Was your home built in the late 1960’s and 1970’s?! You may be at risk.

Installing electrical systems in the late 60’s to 70’s with aluminium wiring was a common practice. During this time it was considered a cheaper alternative to copper wiring. Considering it was the more economical option, Aluminium wiring was utilized for almost a decade all over North America. In later years it was discovered although it was a cheaper substitute, it also created some serious safety issues.

Why is it dangerous?!

  • Rust Characteristics: Rust is the formation on an oxide on the surface of metal. Copper oxide is conductive and will not impede the electrical current. Aluminium oxide on the other hand is not a good conductor and will interfere with the flow. It not only becomes inconvenient, but this can then lead to overheating.
  • Thermal Expansion: Electric flow will cause any type of wire to heat up & expand,When it cools the wire contracts. Copper wiring’s thermal expansion is much less than that of aluminium. Ultimately, the extreme and constant size changes cause aluminium wiring to loosen out from under the terminal screws that hold them in place. Loose connections can lead to overheating & electrical fires.
  • Hardness: According the the Brinell Scale, copper is more than twice as hard as aluminium. Making it much more easy to damage the soft aluminium wire and in turn creating hot spots.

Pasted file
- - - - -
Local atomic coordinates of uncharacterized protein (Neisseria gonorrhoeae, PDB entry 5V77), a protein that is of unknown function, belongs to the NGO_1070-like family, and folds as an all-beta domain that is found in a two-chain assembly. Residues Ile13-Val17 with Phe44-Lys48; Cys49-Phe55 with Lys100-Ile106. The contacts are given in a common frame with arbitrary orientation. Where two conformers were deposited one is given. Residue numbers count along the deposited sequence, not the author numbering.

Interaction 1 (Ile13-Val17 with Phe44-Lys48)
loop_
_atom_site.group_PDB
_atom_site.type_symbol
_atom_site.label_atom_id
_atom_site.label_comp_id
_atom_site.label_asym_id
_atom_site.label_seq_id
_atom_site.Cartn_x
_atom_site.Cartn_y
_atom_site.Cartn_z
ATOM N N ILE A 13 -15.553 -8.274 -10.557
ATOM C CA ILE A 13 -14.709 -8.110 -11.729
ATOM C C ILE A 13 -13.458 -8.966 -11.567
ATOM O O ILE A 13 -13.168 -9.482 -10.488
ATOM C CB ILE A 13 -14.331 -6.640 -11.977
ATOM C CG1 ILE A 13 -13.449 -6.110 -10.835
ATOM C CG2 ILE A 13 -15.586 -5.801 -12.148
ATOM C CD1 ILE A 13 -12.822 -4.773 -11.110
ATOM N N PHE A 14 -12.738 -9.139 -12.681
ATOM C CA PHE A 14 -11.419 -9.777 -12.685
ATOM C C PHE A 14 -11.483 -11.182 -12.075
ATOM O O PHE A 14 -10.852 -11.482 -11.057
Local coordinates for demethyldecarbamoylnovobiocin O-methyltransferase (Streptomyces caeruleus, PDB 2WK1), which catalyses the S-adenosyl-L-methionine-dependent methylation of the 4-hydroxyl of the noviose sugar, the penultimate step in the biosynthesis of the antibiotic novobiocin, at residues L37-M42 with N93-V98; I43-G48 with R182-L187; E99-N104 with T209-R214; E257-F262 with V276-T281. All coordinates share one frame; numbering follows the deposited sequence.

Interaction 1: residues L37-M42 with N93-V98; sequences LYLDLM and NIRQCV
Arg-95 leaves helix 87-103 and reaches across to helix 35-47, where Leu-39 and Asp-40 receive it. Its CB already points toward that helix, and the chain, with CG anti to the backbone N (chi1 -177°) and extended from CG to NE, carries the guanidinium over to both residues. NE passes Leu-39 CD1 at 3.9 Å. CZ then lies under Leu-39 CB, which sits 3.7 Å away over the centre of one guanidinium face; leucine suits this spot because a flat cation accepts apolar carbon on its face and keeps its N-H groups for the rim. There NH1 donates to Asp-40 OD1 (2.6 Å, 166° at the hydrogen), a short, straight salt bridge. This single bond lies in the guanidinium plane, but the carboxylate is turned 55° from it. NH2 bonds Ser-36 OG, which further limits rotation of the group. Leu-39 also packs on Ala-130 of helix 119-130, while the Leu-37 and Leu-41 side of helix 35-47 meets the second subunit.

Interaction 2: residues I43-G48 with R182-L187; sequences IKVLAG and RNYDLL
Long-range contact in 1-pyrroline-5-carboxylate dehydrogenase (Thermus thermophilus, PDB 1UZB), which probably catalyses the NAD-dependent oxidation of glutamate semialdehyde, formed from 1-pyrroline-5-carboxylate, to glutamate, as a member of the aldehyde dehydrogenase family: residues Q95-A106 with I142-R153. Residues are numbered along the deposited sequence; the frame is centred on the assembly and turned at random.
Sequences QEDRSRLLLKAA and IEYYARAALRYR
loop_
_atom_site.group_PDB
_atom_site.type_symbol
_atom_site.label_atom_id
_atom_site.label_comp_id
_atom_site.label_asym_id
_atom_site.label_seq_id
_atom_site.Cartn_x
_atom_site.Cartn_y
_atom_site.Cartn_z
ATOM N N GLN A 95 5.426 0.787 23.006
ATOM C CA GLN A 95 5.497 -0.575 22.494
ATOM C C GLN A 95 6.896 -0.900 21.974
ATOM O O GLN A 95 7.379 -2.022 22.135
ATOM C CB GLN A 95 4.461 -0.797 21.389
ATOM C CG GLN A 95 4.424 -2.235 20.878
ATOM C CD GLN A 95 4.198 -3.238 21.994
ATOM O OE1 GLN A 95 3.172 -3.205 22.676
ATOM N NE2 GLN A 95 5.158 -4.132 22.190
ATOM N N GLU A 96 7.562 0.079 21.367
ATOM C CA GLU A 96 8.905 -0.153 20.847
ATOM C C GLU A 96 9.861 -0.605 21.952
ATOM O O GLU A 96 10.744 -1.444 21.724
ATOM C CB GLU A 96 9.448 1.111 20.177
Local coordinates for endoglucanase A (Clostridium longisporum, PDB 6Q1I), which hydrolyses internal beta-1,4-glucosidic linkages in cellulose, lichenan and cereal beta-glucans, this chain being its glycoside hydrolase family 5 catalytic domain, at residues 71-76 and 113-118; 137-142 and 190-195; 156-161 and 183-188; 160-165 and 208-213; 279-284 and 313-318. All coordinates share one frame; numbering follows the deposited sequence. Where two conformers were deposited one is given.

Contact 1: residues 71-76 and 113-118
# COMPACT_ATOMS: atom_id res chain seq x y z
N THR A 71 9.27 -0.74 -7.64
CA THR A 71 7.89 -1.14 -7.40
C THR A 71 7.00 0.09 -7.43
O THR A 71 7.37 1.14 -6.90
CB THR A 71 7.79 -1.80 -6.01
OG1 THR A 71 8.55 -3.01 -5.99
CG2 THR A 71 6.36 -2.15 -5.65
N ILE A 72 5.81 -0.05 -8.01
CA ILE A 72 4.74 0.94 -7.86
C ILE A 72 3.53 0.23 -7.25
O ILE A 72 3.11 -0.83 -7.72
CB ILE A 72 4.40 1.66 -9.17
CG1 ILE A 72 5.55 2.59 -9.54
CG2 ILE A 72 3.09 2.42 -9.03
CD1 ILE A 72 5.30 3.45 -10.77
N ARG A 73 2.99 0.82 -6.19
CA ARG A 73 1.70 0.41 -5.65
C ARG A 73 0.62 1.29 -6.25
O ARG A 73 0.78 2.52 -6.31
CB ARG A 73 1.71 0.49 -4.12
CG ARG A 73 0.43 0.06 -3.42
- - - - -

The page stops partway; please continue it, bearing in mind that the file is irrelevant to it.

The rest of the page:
How can you tell?

Despite the many risks, many homes today still contain outdated aluminium wiring connections in their home, because many people are still not educated on the risk, or simply because most of us don’t look for it to know it’s there. The simplest way to find out if your home has aluminium or copper wiring is to check your electrical panel, in an unfinished basement or attic to see if the cables are labeled AL, ALUM, or ALUMINIUM. Aluminium wire will be silver, and copper wire will distinctly be a reddish-brown color.

What do you do?

If you have yet to determine whether your home as aluminium wiring not has not been “pigtailed” the safest solution is to have a certified electrician come provide an assessment and confirm if you are at risk. At Proline Electric, this is something we work with almost daily. One of the most misunderstood concerns homeowners have is, they assume we need to open up all the walls to fix the aluminium wiring, when in reality it is much more simple than that. We do what’s called pigtail all the connections points such as; light fixtures, outlets, switches etc. Pigtailing aluminium wiring entails splicing a short length of copper wiring with aluminium wiring, then reconnected the copper wire to the electrical devices ex. electrical outlet. Although it is time consuming it is a safe solution and assures you meet the electrical code. All aluminium wiring pigtailing services should have the proper electrical permits in place, which then is also inspected by the City inspectors to ensure your safety.

What if you leave the aluminium connections as is?

Firstly, it is putting you, your family and your home at risk of major electrical mishaps such as a fire. Also, many home insurance companies are now cracking down on this, and will not provide coverage unless you have properly and up to code pigtailed all connection points, and have proof from either an inspection report or a letter from a professional electrical contractor.

What to do next?

Our certified technicians are very knowledgeable and experience with pig tailing aluminium wiring, and all of our services are followed by a inspection to assure nothing was missed. We provide all our customers with a letter for their insurance companies once the service is complete and has passed municipal inspection.

Your first step is to schedule a FREE on site estimate!

Book Service